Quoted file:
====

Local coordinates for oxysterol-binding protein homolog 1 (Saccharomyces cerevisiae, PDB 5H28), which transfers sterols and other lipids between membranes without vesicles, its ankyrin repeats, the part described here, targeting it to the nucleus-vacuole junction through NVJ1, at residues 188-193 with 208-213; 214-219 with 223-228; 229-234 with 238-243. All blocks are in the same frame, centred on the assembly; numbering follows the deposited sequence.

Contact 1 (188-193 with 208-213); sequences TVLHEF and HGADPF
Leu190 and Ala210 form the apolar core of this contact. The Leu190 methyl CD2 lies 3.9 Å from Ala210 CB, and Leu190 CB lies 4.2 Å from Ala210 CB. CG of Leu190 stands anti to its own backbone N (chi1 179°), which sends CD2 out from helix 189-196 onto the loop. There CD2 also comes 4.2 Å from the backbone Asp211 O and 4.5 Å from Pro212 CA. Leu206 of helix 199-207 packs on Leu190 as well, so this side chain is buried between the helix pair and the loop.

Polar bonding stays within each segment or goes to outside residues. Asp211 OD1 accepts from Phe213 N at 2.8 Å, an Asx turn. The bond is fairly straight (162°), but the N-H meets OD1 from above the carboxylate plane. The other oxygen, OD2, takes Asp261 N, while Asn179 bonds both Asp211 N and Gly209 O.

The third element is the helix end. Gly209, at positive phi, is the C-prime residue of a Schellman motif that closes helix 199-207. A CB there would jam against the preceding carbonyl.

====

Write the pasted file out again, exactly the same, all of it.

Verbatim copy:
Local coordinates for oxysterol-binding protein homolog 1 (Saccharomyces cerevisiae, PDB 5H28), which transfers sterols and other lipids between membranes without vesicles, its ankyrin repeats, the part described here, targeting it to the nucleus-vacuole junction through NVJ1, at residues 188-193 with 208-213; 214-219 with 223-228; 229-234 with 238-243. All blocks are in the same frame, centred on the assembly; numbering follows the deposited sequence.

Contact 1 (188-193 with 208-213); sequences TVLHEF and HGADPF
Leu190 and Ala210 form the apolar core of this contact. The Leu190 methyl CD2 lies 3.9 Å from Ala210 CB, and Leu190 CB lies 4.2 Å from Ala210 CB. CG of Leu190 stands anti to its own backbone N (chi1 179°), which sends CD2 out from helix 189-196 onto the loop. There CD2 also comes 4.2 Å from the backbone Asp211 O and 4.5 Å from Pro212 CA. Leu206 of helix 199-207 packs on Leu190 as well, so this side chain is buried between the helix pair and the loop.

Polar bonding stays within each segment or goes to outside residues. Asp211 OD1 accepts from Phe213 N at 2.8 Å, an Asx turn. The bond is fairly straight (162°), but the N-H meets OD1 from above the carboxylate plane. The other oxygen, OD2, takes Asp261 N, while Asn179 bonds both Asp211 N and Gly209 O.

The third element is the helix end. Gly209, at positive phi, is the C-prime residue of a Schellman motif that closes helix 199-207. A CB there would jam against the preceding carbonyl.